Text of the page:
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Table of Contents
                            Trends and patterns
	Trends in names
	Geographic scales and government involvement
A taxonomy of aggregation methods
	Systems of money-denominated accounts
	Collections of indicators
	Measures of subjective well-being
	Blurred boundaries
Selection of Indicators
	Top-down or theoretical
	Bottom-up: democratic or empirical
Roles for subjective well-being and sustainability
	Subjective reports of well-being
	Environmental sustainability
Document Text Contents
Page 1

Measuring progress and well-being:

A comparative review of indicators

Chris Barrington-Leigh∗ and Alice Escande

Published in Social Indicators Research,
doi:10.1007/s11205-016-1505-0, 2017.


We provide a new database sampling well-being and progress indi-
cators implemented since the 1970s at all geographic scales. Starting
from an empirical assessment, we describe and quantify trends in the
institutional basis, methodology, and content of indicators which are
intended to capture the broadest conceptions of human social progress.
We pay special attention to the roles of sustainability and subjective
well-being in these efforts, and find that certain types of indicators
are more successful in terms of transparency, accountability, as well as
longevity. Our taxonomy encompasses money-denominated accounts
of “progress”, unaggregated collections of indicators, indices, and mea-
sures oriented around subjective well-being. We find that a most
promising innovation is the indices whose weights are accountable to
empirical data, in particular through models of subjective well-being.
We conclude by amplifying others’ advocacy for the appropriate sepa-
ration of current well-being from environmental indicators, and for the
avoidance of aggregation except where it is meaningful.

keywords: well-being, progress, quality of life, subjective well-
being, life satisfaction, sustainable development, genuine progress

∗To whom correspondence should be addressed. We are grateful to Lorrie Herbault,
Katie Keys, and Julianne Skarha for excellent research assistance; to Michael Abramson,
Stefan Bergheim, Jon Hall, John Helliwell, and Raynald L�etourneau for helpful discussions;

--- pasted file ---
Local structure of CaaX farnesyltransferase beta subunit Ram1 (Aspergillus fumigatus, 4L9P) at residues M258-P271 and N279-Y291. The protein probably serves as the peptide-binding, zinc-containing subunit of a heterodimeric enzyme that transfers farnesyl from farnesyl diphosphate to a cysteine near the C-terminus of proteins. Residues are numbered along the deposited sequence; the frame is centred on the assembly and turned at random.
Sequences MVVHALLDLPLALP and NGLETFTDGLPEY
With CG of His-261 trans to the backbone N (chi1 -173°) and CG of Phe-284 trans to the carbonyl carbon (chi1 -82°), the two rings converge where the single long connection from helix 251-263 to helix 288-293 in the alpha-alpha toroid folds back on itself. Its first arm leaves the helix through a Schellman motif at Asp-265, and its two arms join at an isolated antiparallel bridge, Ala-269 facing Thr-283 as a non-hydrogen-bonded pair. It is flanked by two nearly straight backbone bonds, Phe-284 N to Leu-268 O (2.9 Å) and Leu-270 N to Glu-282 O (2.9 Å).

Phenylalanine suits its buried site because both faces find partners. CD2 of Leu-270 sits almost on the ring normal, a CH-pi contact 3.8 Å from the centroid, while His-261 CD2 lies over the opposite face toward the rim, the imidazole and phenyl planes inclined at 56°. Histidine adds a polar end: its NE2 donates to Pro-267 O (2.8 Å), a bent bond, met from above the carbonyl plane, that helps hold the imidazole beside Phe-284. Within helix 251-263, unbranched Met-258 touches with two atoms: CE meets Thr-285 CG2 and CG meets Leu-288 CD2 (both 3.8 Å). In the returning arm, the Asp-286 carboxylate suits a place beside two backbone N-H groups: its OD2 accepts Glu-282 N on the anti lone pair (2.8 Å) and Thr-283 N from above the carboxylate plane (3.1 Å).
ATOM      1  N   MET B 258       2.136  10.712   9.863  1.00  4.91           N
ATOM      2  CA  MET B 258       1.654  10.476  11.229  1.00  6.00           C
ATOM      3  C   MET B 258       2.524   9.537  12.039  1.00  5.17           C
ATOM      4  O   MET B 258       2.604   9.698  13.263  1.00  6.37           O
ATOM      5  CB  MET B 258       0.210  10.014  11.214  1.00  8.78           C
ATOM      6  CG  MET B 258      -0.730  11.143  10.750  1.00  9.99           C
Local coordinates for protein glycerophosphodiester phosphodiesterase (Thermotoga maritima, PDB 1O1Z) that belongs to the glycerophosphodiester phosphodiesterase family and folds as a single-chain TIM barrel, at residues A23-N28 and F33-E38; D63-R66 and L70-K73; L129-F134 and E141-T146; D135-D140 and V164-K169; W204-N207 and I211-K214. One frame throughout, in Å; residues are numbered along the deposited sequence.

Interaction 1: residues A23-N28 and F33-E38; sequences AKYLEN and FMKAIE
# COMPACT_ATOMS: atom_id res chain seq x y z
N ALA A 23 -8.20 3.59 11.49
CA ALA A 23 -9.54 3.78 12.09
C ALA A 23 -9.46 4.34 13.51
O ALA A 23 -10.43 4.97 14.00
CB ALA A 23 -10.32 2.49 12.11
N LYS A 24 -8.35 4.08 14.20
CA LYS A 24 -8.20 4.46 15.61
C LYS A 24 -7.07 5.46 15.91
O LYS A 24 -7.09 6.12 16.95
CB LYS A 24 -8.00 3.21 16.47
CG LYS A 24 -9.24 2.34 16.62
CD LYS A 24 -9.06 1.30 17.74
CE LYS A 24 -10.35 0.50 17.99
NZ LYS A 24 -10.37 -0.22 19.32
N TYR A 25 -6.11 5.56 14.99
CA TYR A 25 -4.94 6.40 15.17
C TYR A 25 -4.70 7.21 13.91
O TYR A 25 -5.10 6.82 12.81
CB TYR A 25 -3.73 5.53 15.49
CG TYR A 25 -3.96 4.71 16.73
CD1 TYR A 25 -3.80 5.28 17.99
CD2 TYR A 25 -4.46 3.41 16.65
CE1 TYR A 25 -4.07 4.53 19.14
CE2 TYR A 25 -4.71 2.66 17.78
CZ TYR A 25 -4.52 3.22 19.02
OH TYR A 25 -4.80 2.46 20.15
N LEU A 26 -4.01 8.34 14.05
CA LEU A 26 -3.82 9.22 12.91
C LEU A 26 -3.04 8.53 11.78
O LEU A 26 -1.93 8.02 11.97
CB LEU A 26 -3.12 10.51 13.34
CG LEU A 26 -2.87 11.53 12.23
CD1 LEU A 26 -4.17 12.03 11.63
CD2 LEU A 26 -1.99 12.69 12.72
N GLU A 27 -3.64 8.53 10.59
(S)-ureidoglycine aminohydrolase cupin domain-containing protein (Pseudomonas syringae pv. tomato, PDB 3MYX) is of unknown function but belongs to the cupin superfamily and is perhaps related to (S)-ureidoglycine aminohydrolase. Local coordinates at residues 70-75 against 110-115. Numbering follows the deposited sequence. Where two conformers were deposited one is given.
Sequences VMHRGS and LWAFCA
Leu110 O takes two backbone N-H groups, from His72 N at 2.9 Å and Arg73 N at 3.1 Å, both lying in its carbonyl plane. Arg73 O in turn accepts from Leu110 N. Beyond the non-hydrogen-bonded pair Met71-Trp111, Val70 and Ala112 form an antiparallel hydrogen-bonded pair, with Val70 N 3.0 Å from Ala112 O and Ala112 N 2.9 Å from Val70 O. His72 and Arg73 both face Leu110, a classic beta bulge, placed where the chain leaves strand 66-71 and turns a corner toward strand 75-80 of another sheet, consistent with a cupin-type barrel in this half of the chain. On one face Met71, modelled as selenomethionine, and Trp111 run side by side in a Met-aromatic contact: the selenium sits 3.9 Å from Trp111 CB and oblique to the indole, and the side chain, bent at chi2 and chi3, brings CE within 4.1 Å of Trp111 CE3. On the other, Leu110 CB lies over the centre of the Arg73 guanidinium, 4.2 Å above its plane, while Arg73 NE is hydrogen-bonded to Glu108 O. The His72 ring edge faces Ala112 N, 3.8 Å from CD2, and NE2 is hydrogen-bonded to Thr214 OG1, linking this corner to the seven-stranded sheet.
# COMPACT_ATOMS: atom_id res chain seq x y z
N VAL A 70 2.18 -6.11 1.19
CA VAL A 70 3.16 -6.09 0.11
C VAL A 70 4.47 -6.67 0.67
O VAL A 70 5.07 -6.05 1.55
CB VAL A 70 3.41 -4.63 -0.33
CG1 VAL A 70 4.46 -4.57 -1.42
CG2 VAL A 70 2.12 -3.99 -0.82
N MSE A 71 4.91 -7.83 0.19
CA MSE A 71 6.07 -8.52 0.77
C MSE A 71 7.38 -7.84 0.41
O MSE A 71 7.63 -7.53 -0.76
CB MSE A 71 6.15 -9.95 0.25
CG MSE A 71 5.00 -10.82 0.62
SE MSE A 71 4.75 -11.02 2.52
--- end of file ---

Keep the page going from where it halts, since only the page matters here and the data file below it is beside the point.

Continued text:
and for funding from the Social Science and Humanities Research Council of Canada and
the Fonds de recherche du Qu�ebec | Soci�et�e et culture.


Page 2


1 Trends and patterns 6
1.1 Trends in names . . . . . . . . . . . . . . . . . . . . . . . . . 6
1.2 Geographic scales and government involvement . . . . . . . . 9

2 A taxonomy of aggregation methods 12
2.1 Systems of money-denominated accounts . . . . . . . . . . . . 15
2.2 Collections of indicators . . . . . . . . . . . . . . . . . . . . . 18
2.3 Indices . . . . . . . . . . . . . . . . . . . . . . . . . . . . . . . 20
2.4 Measures of subjective well-being . . . . . . . . . . . . . . . . 22
2.5 Blurred boundaries . . . . . . . . . . . . . . . . . . . . . . . . 24

3 Selection of Indicators 25
3.1 Top-down or theoretical . . . . . . . . . . . . . . . . . . . . . 25
3.2 Bottom-up: democratic or empirical . . . . . . . . . . . . . . 27

4 Roles for subjective well-being and sustainability 32
4.1 Subjective reports of well-being . . . . . . . . . . . . . . . . . 32
4.2 Environmental sustainability . . . . . . . . . . . . . . . . . . 35

5 Discussion 37

6 Conclusion 42

References 44


Page 25

and the other a collection of standalone indicators (GPIAtlantic, 2007).
Rather than coercing all components of progress into the form of a mon-
etary aggregate, those which could not be sensibly incorporated into the
accounting system were kept as part of a separate list. This appears to be
a more rigorous approach than that of the Maryland GPI.

Other systems blend the categories of index and collection of measures.
OECD’s Better Life Index is fundamentally a small collection of measures,
because the OECD does not impose any particular set of fixed weights onto
the components but, as already discussed, it is presented as an index and,
indeed, has a default set of weights which are uniform (See Mizobuchi, 2014;
Kasparian and Rolland, 2012, for more on the sensitivity to these weights).
Moreover, like the majority of indices in our database, the OECD’s has
two levels of aggregation. Even though the eleven domains may not be